This wasn't just "some red wine." It was super premium red wine, Cabernet Sauvignon from Silverado Vineyards in Napa Valley. There were three, the 2013 Solo, the 2003 library vintage of the same wine, both from the Stags Leap District. And the 2012 Geo, which comes from a different vineyard.
Although this was a media dinner, there was no need for a hard sell, because wine of this caliber is way beyond that. The 2013 Solo Cabernet Sauvignon is from estate vines granted heritage status by UC Davis, renowned for its Department of Viticulture and Enology.
Only three Cabernets have been granted this honor, and Solo is the only one from the Stags Leap District. Each year, Silverado presents a limited release to show off the wine. The winery produced 2,476 cases of the 2013 Solo. The price for a bottle is $125.
What makes it so special? That unique Silverado Heritage Clone, for one thing. The Silverado Vineyard, where the grapes for Solo grow, was first planted to wine grapes in 1884. The first Cabernet Sauvignon vines went in in 1968, making Silverado one of the first three Cabernet vineyards in Stags Leap District. The new clone emerged as the vineyard was being developed.
According to Weis, the vines were replanted between 1988 and 1993, after phylloxera struck the area, and certain blocks are being replanted now.
Talking about the two wines, Weis said, "These two vintages were fairly difficult for us. In 2003, the vines had to go through more than a week of temperatures above 100 degrees," while 2013 was a year of "massive tannins." Despite these differences, the two Cabernets show a family resemblance, Weis noted. They are silky and seamlessly connected from start to finish as you drink them.
What did I think of them? I am not a wine technician, but I can say that these wines aren't like the Cabernets I am used to. They are refined and elegant rather than big fruity wines that assault the palate.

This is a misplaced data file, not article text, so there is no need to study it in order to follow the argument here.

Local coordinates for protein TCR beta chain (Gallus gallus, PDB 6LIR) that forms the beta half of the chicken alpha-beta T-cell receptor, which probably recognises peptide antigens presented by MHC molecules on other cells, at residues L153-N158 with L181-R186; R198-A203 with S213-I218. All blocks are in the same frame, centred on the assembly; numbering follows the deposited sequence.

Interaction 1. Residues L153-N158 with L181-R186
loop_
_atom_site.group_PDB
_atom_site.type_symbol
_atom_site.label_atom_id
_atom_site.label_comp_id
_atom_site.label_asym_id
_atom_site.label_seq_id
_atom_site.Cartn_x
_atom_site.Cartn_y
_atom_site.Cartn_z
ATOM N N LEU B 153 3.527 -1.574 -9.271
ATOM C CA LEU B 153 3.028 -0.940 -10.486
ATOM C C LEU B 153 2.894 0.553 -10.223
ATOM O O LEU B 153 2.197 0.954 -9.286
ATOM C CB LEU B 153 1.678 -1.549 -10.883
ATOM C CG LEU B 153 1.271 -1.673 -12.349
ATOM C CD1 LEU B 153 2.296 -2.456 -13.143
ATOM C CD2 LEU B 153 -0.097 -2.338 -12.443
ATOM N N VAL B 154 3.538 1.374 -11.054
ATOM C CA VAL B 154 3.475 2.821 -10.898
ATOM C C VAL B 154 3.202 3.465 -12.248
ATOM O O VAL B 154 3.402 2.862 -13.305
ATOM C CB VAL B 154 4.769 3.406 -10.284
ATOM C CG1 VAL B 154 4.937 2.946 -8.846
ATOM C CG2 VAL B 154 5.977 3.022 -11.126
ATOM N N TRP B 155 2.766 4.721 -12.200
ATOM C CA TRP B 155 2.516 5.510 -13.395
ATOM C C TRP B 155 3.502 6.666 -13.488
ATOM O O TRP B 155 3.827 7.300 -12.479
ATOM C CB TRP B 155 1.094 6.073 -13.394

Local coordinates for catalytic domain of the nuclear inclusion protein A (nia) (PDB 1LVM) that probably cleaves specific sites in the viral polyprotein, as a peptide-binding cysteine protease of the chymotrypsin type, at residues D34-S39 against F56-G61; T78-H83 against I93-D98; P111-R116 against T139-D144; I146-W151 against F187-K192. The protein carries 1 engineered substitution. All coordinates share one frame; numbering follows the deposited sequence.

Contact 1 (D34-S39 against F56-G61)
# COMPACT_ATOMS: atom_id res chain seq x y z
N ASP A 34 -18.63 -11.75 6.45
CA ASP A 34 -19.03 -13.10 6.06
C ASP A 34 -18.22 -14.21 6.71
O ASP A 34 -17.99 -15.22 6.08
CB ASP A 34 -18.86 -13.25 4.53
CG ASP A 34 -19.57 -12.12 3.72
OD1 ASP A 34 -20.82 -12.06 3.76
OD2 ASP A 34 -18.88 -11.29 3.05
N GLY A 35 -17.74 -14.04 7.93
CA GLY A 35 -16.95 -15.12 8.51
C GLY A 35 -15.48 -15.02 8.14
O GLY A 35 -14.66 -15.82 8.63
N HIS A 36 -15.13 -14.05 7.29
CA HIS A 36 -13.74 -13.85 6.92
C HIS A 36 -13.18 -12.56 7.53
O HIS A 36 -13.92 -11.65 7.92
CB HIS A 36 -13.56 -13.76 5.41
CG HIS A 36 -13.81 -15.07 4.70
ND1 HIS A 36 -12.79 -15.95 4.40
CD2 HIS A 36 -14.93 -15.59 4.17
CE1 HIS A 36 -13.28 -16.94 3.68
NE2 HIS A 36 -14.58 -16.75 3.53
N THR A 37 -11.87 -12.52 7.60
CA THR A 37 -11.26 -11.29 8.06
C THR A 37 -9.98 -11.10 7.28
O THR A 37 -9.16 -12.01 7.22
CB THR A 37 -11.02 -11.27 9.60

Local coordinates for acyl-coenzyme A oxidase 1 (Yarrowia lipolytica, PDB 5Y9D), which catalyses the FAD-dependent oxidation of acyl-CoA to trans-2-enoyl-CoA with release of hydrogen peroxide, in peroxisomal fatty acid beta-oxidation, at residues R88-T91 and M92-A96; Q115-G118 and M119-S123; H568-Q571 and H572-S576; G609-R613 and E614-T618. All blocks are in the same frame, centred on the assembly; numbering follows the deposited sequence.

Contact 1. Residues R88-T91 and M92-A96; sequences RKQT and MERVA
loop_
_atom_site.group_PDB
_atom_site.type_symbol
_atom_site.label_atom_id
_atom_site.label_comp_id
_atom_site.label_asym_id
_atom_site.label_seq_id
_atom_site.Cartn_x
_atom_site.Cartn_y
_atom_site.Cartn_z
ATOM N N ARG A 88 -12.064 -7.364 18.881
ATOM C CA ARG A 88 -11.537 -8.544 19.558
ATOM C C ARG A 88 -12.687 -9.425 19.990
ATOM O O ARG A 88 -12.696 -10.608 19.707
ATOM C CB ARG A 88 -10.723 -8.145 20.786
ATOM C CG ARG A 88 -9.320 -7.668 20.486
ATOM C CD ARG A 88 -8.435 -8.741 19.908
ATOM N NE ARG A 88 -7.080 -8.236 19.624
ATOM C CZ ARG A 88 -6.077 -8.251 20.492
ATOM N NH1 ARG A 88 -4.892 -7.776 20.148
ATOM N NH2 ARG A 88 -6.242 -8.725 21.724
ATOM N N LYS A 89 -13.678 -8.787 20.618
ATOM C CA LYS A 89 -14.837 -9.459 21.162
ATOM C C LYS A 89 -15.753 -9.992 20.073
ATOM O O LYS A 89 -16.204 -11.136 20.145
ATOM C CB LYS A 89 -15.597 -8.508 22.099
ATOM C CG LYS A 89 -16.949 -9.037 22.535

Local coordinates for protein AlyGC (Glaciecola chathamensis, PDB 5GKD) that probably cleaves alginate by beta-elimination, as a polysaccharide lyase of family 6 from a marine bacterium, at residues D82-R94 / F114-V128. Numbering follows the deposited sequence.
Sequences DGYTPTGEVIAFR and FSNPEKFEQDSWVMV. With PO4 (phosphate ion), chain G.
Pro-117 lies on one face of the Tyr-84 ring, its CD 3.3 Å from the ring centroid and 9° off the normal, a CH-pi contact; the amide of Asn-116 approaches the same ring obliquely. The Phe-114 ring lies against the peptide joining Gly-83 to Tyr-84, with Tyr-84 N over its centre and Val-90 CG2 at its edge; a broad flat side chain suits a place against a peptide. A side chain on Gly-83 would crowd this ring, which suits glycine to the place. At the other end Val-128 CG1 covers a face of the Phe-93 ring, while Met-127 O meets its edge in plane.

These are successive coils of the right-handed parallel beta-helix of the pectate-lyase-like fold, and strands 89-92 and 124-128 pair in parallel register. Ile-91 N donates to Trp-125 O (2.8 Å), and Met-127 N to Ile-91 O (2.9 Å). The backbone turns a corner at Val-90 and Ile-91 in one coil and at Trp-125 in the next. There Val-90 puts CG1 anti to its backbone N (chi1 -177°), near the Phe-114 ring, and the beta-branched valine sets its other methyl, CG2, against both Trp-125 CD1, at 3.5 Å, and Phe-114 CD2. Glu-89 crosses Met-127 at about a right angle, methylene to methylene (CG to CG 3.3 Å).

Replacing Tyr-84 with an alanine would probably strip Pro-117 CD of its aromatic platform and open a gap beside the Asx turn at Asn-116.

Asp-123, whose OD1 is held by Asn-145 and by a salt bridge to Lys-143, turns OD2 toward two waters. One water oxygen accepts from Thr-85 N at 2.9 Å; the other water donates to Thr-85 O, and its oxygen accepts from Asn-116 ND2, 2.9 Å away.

Along with these, we tasted the 2012 Geo, from the Mount George Vineyard in Coombsville. This area was first planted to vinifera vines--those that produce grapes for table wines--in the 1860s. Solo is 100 % Cabernet Sauvignon, while the 2012 Geo is 98 % Cabernet Sauvignon and 2 % Cabernet Franc.
What do you eat with wines like these? I bowed to Weis's judgment and ordered what he did, Snake River Farm's Wagyu New York steak wlth potato-bacon terrine and red wine reduction (above), which was almost as pricey as the wines--$98.
Dinner started with shots of lobster bisque and a basket of breads, including miniature baguettes baked in the pizza oven and perfect with wine.
Weis laced talk about the wines with tales of Napa history. Stags Leap, he said, was once planted to Chardonnay, Riesling and Chenin Blanc, and Chenin Blanc was the top grape in the area. It was the late Robert Mondavi who visualized Cabernet Sauvignon as the way to go.
This was the course followed by the founders of Silverado Vineyards, the late Diane Disney Miller and her husband Ron Miller. Expanding their holdings with more vineyards, they created one of the most stellar labels in California.
If you are intrigued by Solo, you can celebrate the next release at a three-hour party at the winery September 16. The cost for a ticket? A little more than a bottle of Solo--$160. Click here to make a reservation or to learn about other events at Silverado.